Warren Buffett, legendary investor and one of the world's richest people, is about to leverage his part-ownership of China's largest battery manufacturer to deliver a shot in the arm to America's ailing auto industry.
Men are running the show at most of the companies pushing renewables, efficiency, clean cars, and the smart grid -- but that's starting to change.
Green technology and clean power are now employing more people than the fossil fuels industries, says the Brookings Institution. A separate analysis of the same data indicates that the cleantech sector of those green jobs offer median wages that are 20 percent better than regular jobs. And the rate of job creation in this sector was twice that of the regular economy from 2003-2010. All this despite the notoriously inconsistent support for green jobs in the U.S.!
It's hot. It's hot. It's hooooottttt. You want green jobs? Here are your green jobs: 2.7 million Americans are employed in the clean energy economy, according to a new report from the Brookings Institution. But that could all end with a drop-off in government subsidies across the world.
Job postings in sustainability have quadrupled in two years.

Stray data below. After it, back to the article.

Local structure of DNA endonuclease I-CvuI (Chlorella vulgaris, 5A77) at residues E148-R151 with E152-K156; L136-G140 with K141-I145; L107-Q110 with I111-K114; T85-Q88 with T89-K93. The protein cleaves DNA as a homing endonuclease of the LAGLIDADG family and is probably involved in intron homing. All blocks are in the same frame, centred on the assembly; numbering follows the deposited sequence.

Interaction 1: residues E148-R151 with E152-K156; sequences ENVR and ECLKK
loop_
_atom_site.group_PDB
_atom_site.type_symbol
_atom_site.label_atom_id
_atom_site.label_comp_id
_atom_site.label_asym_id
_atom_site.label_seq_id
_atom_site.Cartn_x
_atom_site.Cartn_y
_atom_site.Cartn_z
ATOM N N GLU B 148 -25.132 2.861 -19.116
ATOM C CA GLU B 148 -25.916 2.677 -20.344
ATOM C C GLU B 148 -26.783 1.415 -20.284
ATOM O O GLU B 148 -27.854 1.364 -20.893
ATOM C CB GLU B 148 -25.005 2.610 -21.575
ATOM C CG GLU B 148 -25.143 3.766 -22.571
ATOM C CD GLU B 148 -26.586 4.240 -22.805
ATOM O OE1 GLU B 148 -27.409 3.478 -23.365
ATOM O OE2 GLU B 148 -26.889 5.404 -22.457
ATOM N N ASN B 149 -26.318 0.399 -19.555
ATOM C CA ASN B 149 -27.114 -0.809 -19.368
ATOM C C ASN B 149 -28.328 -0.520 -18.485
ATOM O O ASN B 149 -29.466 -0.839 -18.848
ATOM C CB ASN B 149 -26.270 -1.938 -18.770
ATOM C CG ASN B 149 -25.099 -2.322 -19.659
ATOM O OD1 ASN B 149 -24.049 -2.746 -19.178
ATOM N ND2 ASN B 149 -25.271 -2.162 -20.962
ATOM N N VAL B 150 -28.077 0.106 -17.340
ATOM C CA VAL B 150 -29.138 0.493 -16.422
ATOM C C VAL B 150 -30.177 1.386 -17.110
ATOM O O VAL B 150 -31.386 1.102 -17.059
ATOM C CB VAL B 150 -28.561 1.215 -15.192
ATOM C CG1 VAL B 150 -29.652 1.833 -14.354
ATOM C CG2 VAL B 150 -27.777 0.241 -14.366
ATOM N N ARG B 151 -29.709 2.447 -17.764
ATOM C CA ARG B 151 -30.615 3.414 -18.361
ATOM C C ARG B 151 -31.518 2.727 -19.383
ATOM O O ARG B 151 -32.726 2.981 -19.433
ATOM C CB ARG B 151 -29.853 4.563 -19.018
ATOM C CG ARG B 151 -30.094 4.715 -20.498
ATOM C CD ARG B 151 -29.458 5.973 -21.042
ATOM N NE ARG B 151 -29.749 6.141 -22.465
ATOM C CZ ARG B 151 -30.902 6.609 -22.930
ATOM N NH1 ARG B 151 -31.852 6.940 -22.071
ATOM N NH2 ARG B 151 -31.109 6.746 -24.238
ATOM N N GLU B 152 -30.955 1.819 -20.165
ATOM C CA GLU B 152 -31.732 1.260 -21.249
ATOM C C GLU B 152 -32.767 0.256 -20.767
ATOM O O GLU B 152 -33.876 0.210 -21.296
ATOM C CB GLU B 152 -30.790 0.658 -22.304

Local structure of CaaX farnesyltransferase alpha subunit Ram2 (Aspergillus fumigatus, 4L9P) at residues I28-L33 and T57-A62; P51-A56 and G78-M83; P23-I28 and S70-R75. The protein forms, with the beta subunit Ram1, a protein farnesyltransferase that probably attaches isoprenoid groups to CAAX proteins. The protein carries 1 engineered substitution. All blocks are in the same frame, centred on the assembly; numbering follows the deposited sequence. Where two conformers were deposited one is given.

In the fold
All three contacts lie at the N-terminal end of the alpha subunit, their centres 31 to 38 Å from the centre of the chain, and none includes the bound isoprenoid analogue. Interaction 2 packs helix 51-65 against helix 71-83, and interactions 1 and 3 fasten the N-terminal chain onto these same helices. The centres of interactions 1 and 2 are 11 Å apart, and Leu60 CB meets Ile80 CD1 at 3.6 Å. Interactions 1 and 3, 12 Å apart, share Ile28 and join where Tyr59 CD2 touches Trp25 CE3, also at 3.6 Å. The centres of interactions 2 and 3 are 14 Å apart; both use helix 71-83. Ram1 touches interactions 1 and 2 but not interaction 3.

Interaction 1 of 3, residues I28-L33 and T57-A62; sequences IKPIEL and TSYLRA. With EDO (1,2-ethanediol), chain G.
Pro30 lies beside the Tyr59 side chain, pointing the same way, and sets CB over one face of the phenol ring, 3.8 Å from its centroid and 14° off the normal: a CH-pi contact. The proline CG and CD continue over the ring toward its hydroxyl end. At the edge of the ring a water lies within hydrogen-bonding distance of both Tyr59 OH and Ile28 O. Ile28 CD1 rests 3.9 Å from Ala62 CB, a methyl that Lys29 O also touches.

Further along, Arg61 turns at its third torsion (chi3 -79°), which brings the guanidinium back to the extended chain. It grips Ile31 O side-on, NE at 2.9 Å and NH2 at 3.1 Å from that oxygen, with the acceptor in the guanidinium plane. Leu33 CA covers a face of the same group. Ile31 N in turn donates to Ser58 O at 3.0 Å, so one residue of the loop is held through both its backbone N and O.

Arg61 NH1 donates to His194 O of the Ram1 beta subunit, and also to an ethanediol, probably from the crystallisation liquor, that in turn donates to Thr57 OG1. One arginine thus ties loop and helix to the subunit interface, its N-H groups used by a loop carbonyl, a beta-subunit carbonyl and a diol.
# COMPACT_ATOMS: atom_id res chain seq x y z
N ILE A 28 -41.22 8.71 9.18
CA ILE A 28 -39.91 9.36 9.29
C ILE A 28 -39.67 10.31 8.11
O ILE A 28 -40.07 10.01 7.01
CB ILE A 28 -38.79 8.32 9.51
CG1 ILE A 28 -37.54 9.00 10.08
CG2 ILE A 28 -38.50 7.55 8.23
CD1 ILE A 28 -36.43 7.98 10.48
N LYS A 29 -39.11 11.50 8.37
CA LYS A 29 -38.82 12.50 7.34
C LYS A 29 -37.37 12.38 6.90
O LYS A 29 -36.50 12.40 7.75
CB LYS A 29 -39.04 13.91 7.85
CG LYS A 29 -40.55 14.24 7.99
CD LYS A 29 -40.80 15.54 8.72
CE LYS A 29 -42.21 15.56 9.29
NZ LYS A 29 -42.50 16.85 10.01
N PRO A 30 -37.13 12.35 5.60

The latest numbers from the Labor Department are out, and the jobs picture is ugly-- the private sector is stagnant, and government is laying off workers in droves. Good thing we've got our Yankee ingenuity and forward-thinking leaders to help us dig out of this hole! Except, oh wait, it appears we're busy exporting jobs in the only industries that are expected to experience significant growth in the 21st century.
The phrase "green jobs" has been taken too literally by both advocates and detractors, leading to a bean-counting skirmishes that cast more heat than light.
Focus the Nation is trying to help young people find their place in the clean energy revolution, be it innovators, technician, storytellers, or politico.
People want to know: Are green jobs real? The answer is resoundingly "yes." With roughly 93,500 direct and indirect jobs, the American solar industry now employs about 20,000 more workers than the U.S. steel production sector.